Hello, my name is Jacob Zeidberg and I’m from Monterey, California. I’m currently in my first year working towards my Bachelors in Management at Toulouse Business School in Toulouse, France. Before university, in California I worked full time and didn’t want to jump into the rest of my life too soon, so I decided to once again enroll in school but this time overseas.
The enrollment process was a bit different from what I’m accustomed to. For starters, they didn’t ask for my SAT or ACT scores, which was quite good for me. All that they required was my high school grades plus grades from any schooling done after high school. To get to know me better, I had an interview where I was asked typical entrance questions like “What’s your greatest achievement?”, “Who inspires you?”, and “Why TBS and how will it be a good fit for you?”.
The school itself is a small, triple accredited business school by AACSB, AMBA and EQUIS with campuses In Toulouse, Barcelona, Casablanca, and Paris. The Bachelors in Management degree is a three year degree where students are trained to be professionals in a management setting in an increasingly interconnected world.
Students take classes ranging from accounting to fundamentals of marketing in their first semester to build a foundation of skills to refer to in their future endeavors. The classes themselves are in either one and a half hour, two hour, or three hour periods, and are held once or twice a week depending on the length of the periods. Students’ efforts are graded on a scale from one to twenty and anything above a ten is a passing grade. As an American who is accustomed to the A to F scale, this took some getting used to. The homework is not too overbearing, however, you are expected to spend a lot, if not most of your free time studying for the various multiple choice quizzes you will most likely have throughout the week. Also, the way that multiple choice quizzes are graded in France is quite unique. If you don’t answer a question nothing happens, it neither helps nor harms your grade. If you get a question correct, that is plus three points, but if you get a question wrong that is minus one point, which means that it is possible to get negative points on a quiz which I found out the hard way. Each year students are required to complete an eight week minimum internship at a company of their choosing to put their newly acquired skills to use.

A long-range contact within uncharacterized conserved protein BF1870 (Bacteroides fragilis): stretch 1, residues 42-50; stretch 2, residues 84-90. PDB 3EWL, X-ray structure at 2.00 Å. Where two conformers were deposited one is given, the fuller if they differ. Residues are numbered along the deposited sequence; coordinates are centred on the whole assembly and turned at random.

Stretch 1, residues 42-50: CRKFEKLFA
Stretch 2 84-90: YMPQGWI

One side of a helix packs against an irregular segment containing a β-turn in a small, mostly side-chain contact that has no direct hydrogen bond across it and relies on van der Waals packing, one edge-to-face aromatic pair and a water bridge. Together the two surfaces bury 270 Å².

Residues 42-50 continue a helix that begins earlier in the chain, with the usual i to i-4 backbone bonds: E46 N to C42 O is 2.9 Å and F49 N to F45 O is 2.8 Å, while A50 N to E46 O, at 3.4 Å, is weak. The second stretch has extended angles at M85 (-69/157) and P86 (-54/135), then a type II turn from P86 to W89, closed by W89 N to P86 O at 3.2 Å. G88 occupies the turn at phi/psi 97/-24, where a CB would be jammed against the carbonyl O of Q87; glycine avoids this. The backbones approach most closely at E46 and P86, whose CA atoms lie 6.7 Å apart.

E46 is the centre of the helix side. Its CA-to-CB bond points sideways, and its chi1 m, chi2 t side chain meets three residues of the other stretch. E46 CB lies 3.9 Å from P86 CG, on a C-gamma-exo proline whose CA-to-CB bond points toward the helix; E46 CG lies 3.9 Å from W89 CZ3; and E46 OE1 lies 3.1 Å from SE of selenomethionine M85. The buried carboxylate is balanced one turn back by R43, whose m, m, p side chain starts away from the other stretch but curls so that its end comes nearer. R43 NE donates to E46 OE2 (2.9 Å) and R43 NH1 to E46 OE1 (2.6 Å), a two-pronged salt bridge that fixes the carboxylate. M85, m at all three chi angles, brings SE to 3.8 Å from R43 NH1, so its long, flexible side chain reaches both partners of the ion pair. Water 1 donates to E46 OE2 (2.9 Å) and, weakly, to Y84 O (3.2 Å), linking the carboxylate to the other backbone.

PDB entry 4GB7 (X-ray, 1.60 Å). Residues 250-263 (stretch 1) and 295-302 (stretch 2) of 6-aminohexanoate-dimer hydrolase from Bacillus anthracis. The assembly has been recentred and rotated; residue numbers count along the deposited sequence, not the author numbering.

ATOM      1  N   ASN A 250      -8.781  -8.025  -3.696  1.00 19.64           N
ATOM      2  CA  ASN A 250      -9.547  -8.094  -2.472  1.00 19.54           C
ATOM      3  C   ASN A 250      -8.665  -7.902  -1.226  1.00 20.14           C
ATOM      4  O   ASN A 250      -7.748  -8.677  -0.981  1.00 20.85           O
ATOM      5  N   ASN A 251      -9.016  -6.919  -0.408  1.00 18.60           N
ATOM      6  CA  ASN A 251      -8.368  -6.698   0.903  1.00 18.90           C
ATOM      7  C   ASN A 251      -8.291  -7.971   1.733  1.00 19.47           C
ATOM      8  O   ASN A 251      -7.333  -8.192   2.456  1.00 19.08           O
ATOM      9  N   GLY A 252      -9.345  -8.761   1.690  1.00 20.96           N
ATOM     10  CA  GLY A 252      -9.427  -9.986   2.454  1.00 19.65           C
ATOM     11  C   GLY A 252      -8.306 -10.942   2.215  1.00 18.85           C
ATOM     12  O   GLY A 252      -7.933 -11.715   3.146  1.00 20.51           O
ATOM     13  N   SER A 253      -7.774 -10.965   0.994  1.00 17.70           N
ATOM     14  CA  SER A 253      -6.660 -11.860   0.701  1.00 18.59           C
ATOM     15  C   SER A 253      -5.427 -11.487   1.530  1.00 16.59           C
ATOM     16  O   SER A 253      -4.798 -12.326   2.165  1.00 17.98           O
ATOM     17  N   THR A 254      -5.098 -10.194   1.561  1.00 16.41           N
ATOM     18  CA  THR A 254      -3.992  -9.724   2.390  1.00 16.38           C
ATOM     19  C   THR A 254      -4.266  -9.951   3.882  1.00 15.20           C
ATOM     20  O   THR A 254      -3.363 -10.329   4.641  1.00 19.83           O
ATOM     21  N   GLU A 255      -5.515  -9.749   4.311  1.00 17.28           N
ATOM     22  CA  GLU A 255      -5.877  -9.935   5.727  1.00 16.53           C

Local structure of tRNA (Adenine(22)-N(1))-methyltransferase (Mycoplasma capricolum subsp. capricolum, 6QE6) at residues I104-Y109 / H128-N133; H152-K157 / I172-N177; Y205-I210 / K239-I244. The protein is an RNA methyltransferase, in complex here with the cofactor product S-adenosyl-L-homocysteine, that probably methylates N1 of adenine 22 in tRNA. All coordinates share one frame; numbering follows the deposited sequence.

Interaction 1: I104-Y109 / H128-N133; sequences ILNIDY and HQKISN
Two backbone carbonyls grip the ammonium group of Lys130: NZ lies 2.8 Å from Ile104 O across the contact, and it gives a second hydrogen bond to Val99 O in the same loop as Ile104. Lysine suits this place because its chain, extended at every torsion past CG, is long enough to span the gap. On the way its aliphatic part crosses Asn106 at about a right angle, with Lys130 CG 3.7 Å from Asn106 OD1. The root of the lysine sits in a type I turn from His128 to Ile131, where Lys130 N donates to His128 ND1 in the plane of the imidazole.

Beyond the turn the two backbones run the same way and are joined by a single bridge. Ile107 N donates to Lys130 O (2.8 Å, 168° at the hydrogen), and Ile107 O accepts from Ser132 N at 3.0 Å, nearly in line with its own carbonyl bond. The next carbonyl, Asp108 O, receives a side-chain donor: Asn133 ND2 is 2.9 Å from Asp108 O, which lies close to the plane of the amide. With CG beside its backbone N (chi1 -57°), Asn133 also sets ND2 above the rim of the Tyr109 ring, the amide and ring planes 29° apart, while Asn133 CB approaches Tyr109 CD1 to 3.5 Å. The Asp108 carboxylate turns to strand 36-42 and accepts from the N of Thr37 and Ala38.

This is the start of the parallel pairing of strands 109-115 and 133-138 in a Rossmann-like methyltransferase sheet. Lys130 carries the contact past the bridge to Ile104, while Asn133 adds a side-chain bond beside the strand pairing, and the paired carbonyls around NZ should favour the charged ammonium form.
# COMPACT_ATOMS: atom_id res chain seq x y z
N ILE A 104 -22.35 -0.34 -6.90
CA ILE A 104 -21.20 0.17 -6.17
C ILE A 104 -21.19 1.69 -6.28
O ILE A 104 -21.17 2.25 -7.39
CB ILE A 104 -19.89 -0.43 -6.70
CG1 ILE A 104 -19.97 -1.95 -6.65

The school is composed of both French and international students and classes are offered in both French and English. There are also a myriad of resources for students to utilize if they need help with anything, ranging from tech support to language services. There are also lots of parties hosted by the school’s welcome team which provide plenty of opportunities to interact and make new friends.
Overall, TBS provides an excellent education and plenty of different opportunities for its students. Since first arriving in September I’ve greatly expanded my knowledge of the business world and have made numerous meaningful connections. Toulouse has proved to be the community I was lacking back in the United States and has quickly become a second home for me.